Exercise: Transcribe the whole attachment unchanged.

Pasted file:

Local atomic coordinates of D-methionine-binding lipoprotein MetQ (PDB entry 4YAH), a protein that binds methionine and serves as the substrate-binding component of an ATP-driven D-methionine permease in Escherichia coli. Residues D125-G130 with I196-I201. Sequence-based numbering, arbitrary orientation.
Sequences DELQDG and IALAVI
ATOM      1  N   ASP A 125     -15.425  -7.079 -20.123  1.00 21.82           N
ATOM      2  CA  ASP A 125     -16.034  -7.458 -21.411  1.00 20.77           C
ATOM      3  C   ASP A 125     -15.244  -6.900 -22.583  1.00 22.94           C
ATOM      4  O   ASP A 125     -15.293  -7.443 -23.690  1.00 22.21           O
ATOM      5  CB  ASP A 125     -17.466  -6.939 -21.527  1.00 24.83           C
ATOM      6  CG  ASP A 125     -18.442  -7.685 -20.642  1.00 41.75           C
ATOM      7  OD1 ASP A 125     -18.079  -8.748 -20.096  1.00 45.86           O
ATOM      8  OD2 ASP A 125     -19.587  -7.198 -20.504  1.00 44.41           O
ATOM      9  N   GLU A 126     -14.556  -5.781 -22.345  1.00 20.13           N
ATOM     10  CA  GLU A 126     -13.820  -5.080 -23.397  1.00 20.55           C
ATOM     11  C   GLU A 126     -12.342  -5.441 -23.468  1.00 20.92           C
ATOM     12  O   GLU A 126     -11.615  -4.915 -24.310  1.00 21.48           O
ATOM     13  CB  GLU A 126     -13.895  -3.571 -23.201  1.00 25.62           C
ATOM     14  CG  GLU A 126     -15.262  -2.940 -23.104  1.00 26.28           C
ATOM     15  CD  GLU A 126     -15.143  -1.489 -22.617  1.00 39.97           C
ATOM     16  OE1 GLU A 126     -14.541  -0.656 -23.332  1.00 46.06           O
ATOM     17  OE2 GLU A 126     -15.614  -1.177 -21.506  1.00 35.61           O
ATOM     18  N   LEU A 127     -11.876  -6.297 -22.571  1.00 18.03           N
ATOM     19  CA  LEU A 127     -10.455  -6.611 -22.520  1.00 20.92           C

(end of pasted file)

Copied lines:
Local atomic coordinates of D-methionine-binding lipoprotein MetQ (PDB entry 4YAH), a protein that binds methionine and serves as the substrate-binding component of an ATP-driven D-methionine permease in Escherichia coli. Residues D125-G130 with I196-I201. Sequence-based numbering, arbitrary orientation.
Sequences DELQDG and IALAVI
ATOM      1  N   ASP A 125     -15.425  -7.079 -20.123  1.00 21.82           N
ATOM      2  CA  ASP A 125     -16.034  -7.458 -21.411  1.00 20.77           C
ATOM      3  C   ASP A 125     -15.244  -6.900 -22.583  1.00 22.94           C
ATOM      4  O   ASP A 125     -15.293  -7.443 -23.690  1.00 22.21           O
ATOM      5  CB  ASP A 125     -17.466  -6.939 -21.527  1.00 24.83           C
ATOM      6  CG  ASP A 125     -18.442  -7.685 -20.642  1.00 41.75           C
ATOM      7  OD1 ASP A 125     -18.079  -8.748 -20.096  1.00 45.86           O
ATOM      8  OD2 ASP A 125     -19.587  -7.198 -20.504  1.00 44.41           O
ATOM      9  N   GLU A 126     -14.556  -5.781 -22.345  1.00 20.13           N
ATOM     10  CA  GLU A 126     -13.820  -5.080 -23.397  1.00 20.55           C
ATOM     11  C   GLU A 126     -12.342  -5.441 -23.468  1.00 20.92           C
ATOM     12  O   GLU A 126     -11.615  -4.915 -24.310  1.00 21.48           O
ATOM     13  CB  GLU A 126     -13.895  -3.571 -23.201  1.00 25.62           C
ATOM     14  CG  GLU A 126     -15.262  -2.940 -23.104  1.00 26.28           C
ATOM     15  CD  GLU A 126     -15.143  -1.489 -22.617  1.00 39.97           C
ATOM     16  OE1 GLU A 126     -14.541  -0.656 -23.332  1.00 46.06           O
ATOM     17  OE2 GLU A 126     -15.614  -1.177 -21.506  1.00 35.61           O
ATOM     18  N   LEU A 127     -11.876  -6.297 -22.571  1.00 18.03           N
ATOM     19  CA  LEU A 127     -10.455  -6.611 -22.520  1.00 20.92           C